The impact of aging on laboratory fire behaviour in masticated shrub fuelbeds of California and Oregon, USA

dc.contributor.authorKreye, Jesse K.en
dc.contributor.authorVarner, J. Morganen
dc.contributor.authorKane, Jeffrey M.en
dc.contributor.authorKnapp, Eric E.en
dc.contributor.authorReed, Warren P.en
dc.contributor.departmentForest Resources and Environmental Conservationen
dc.date.accessioned2020-04-27T14:29:10Zen
dc.date.available2020-04-27T14:29:10Zen
dc.date.issued2016en
dc.description.abstractMastication of shrubs and small trees to reduce fire hazard has become a widespread management practice, yet many aspects of the fire behaviour of these unique woody fuelbeds remain poorly understood. To examine the effects of fuelbed aging on fire behaviour, we conducted laboratory burns with masticated Arctostaphylos spp. and Ceanothus spp. woody debris that ranged from 2 to 16 years since treatment. Masticated fuels that were 10 years or older burned with 18 to 29% shorter flame heights and 19% lower fireline intensities compared with the younger fuelbeds across three different fuel loads (25, 50 and 75 Mg ha(-1)). Older fuelbeds smouldered for almost 50% longer than the younger masticated fuelbeds. Fuel consumption was 96% in the two higher fuel load categories regardless of fuelbed age, whereas consumption was 77% in the lighter fuel load. Fire intensity in masticated fuels may decrease over time owing to particle degradation, but in dry environments where decomposition is slow, combustion of the remaining fuels may still pose risks for tree mortality and smoke production associated with protracted smouldering.en
dc.description.adminPublic domain – authored by a U.S. government employeeen
dc.description.notesWe acknowledge funding from the Joint Fire Science Program under project JFSP 12-1-03-31. Experiments were conducted at the Humboldt State University's Wildland Fire Laboratory. We thank the USDA Forest Service and USDI Bureau of Land Management for allowing access to masticated sites from which fuel was collected. G. Hamby, J. Tobia and C. Keller collected fuels. Laboratory assistance was provided by M. Dos Santos and E. Oliverio who were supported by the Brazilian Science Without Borders program. S. Chen provided helpful comments on an earlier version of this manuscript, and we thank two anonymous reviewers for helpful comments.en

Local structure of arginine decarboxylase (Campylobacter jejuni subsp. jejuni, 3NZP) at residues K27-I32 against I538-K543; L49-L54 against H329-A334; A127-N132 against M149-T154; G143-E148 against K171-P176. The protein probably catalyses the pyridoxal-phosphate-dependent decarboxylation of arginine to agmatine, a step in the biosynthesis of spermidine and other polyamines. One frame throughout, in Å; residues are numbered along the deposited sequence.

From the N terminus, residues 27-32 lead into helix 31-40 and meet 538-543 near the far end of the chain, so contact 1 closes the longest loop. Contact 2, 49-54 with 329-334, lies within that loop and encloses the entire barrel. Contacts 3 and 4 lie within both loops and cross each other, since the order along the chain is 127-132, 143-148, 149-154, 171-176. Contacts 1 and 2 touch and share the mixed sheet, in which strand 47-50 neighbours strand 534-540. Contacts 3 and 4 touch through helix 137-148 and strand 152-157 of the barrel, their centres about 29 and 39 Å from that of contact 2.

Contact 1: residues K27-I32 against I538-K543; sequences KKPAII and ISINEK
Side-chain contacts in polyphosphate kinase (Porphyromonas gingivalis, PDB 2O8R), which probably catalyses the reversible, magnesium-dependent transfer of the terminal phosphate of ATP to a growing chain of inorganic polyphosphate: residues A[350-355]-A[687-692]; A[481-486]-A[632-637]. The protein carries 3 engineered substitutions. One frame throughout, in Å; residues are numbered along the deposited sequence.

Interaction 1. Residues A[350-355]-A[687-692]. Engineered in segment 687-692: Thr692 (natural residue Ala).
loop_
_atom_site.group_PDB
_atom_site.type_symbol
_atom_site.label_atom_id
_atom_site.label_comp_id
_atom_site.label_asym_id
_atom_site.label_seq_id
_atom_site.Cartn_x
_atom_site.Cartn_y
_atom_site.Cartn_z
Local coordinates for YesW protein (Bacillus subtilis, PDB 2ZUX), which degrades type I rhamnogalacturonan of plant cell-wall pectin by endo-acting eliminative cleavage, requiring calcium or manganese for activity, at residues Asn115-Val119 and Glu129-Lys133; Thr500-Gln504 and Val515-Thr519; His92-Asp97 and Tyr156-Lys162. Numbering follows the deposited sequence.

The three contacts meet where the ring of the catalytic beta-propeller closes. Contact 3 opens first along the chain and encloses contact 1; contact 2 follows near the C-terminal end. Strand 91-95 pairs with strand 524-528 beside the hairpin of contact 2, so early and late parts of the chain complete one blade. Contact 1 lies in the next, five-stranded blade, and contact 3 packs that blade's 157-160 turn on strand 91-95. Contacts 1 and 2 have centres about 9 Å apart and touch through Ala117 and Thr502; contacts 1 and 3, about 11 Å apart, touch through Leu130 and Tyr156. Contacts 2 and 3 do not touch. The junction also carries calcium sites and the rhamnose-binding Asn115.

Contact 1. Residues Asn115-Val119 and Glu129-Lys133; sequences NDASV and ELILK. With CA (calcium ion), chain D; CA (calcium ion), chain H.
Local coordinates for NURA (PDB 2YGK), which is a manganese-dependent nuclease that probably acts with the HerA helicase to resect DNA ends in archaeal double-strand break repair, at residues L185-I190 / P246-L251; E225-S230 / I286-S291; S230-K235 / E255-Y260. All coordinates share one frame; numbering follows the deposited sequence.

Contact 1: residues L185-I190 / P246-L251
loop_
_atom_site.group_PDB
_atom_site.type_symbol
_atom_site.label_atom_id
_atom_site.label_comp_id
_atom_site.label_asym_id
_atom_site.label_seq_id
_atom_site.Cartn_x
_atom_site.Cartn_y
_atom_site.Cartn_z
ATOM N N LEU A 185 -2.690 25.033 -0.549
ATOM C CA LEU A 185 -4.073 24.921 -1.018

dc.description.sponsorshipJoint Fire Science Program [JFSP 12-1-03-31]; Brazilian Science Without Borders programen
dc.format.mimetypeapplication/pdfen
dc.identifier.doihttps://doi.org/10.1071/WF15214en
dc.identifier.eissn1448-5516en
dc.identifier.issn1049-8001en
dc.identifier.issue9en
dc.identifier.urihttp://hdl.handle.net/10919/97916en
dc.identifier.volume25en
dc.language.isoenen
dc.rightsCreative Commons CC0 1.0 Universal Public Domain Dedicationen
dc.rights.urihttp://creativecommons.org/publicdomain/zero/1.0/en
dc.subjectfireline intensityen
dc.subjectfuel decompositionen
dc.subjectfuels treatmentsen
dc.subjectmechanical masticationen
dc.subjectsmouldering combustionen
dc.titleThe impact of aging on laboratory fire behaviour in masticated shrub fuelbeds of California and Oregon, USAen
dc.title.serialInternational Journal of Wildland Fireen
dc.typeArticle - Refereeden
dc.type.dcmitypeTexten
dc.type.dcmitypeStillImageen
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